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In this lesson, Matt will teach you set II voicings with both 6th string & 5th string root notes. You'll learn major, minors, suspensions, sharps, flats, 11ths, and 13ths.
Taught by Matt Brown in Jazz Guitar with Matt seriesLength: 27:08Difficulty: 3.0 of 5
Scene 1 presents the remaining options for a Major chord. Any chord that is written as a major chord in the lead sheet (i.e., CMA, C6, CMA7, etc.) can be substituted for any other major chord. The substituted chord must not clash with the melody however. Remember, in the jazz genre, the melody is sacred. Chords can be changed and substituted, but the melody cannot be changed. Be careful using chord voicings that include alterations such as CMA7(#11). The altered extensions in these chords provide color, but they frequently clash with the melody line.B. Set II Dominant Chords
The following chords are now viable options to add to your major chord vocabulary:
CMA13 (6th string root)
C6(#11) (6th string root)
These chords can be substituted for any chord written as a DOM7. Once again, analyze the melody first to see if any of these options will clash with it. Frequently, if the tune calls for a dominant chord with altered extensions, the composer will write CALT. The “ALT” stands for altered. This indicates that a dominant chord with altered extensions must be played (#9,b9,#11,#5).C. Dominant 7 Suspended chords
The following chords are now viable options to add to your dominant chord vocabulary:
C7(#5) or C+7 or C7(+) (6th string root)
C7(#11) (6th string root)
These chords can only be used when C7SUS is written!Chapter 2: (5:11) Set II Voicings A. MIN7 Chords
The most common suspension is the suspended fourth (SUS4). This means that the 3rd of the chord is omitted and replaced with the fourth. The sound of this chord is meant to leave you hanging. Hence the name “suspended”.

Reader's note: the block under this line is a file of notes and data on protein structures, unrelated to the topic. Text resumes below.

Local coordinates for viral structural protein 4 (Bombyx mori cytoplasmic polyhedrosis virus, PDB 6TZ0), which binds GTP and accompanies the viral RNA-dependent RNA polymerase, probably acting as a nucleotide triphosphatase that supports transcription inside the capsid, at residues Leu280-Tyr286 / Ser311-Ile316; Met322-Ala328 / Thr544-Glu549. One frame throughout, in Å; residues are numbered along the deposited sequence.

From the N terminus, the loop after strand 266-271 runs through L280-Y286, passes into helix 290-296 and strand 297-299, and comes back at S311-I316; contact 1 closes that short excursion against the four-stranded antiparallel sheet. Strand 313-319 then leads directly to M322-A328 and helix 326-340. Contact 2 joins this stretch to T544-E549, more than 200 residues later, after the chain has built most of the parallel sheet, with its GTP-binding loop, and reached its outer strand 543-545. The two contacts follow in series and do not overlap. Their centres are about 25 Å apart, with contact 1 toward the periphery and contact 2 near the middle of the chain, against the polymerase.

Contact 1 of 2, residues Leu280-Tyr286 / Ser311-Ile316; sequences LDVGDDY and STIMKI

Here are some options for C7SUS:
C13SUS (6th string root)
C7SUS (6th string root)
When MIN7 is written, any minor chord can be used except for chords that function as minor tonics. Minor tonic chords are MI6, MIN6/9, MI13 and the MIMAJ7. These chords can only be played as tonic in a minor key. (Tunes in minor keys will be discussed in a later lesson.)B. Minor Tonics:
Note: CMIMA7 is a C minor triad with a major 7 interval added on top.
The following chords are now viable options to add to your MIN7 chord vocabulary:
CMIN11 (6th string root)
CMI13 (6th string root)Chapter 3: (8:07) String Root Voicings The previous two scenes dealt entirely with chords that have roots on the 6th string. This scene continues with all the Set II voicings that have 5th string roots.
CMIMA7 (6th string root)
CMA6/9B. Tonic Minor Chords
This chord is spelled 1,3,5,6,9. The fifth scale degree is almost always omitted from this chord.
CMI6/9C. Dominant Chords
C7(#9)D. Dominant 7 SUS Chords
At this point, you should have all of the Set I, rootless Set I, and Set II voicings memorized. Keep in mind that it is impossible to memorize all of these chords if you don’t use them in a practical musical setting. In the lessons to come, these chords will be used to comp over a jazz 12 bar blues and some other basic tunes.
In this lesson set, Matt will teach you everything you need to know to fluently play jazz guitar.
Check out this lesson to learn some basic jazz theory & chord voicings.Length: 31:36 Difficulty: 3.0 Members Only
Learn some more advanced chord voicings as well as the Charleston rhythm.Length: 19:13 Difficulty: 3.0 FREE
Learn a handful of Set II voicings & round out your knowledge of the basic jazz chords.Length: 27:08 Difficulty: 3.0 Members Only
Apply the chords you've learned & experiment with some solo ideas.Length: 32:47 Difficulty: 3.0 Members Only
Learn which scales work with which jazz chord voicings.Length: 43:00 Difficulty: 3.0 Members Only
Matt sheds some light on the circle of fifths.Length: 28:00 Difficulty: 3.0 Members Only
Learn how to get the most out of your time when practicing.Length: 31:00 Difficulty: 2.5 Members Only
Here's the second installment of Matt's proper practicing lesson.Length: 32:00 Difficulty: 3.0 Members Only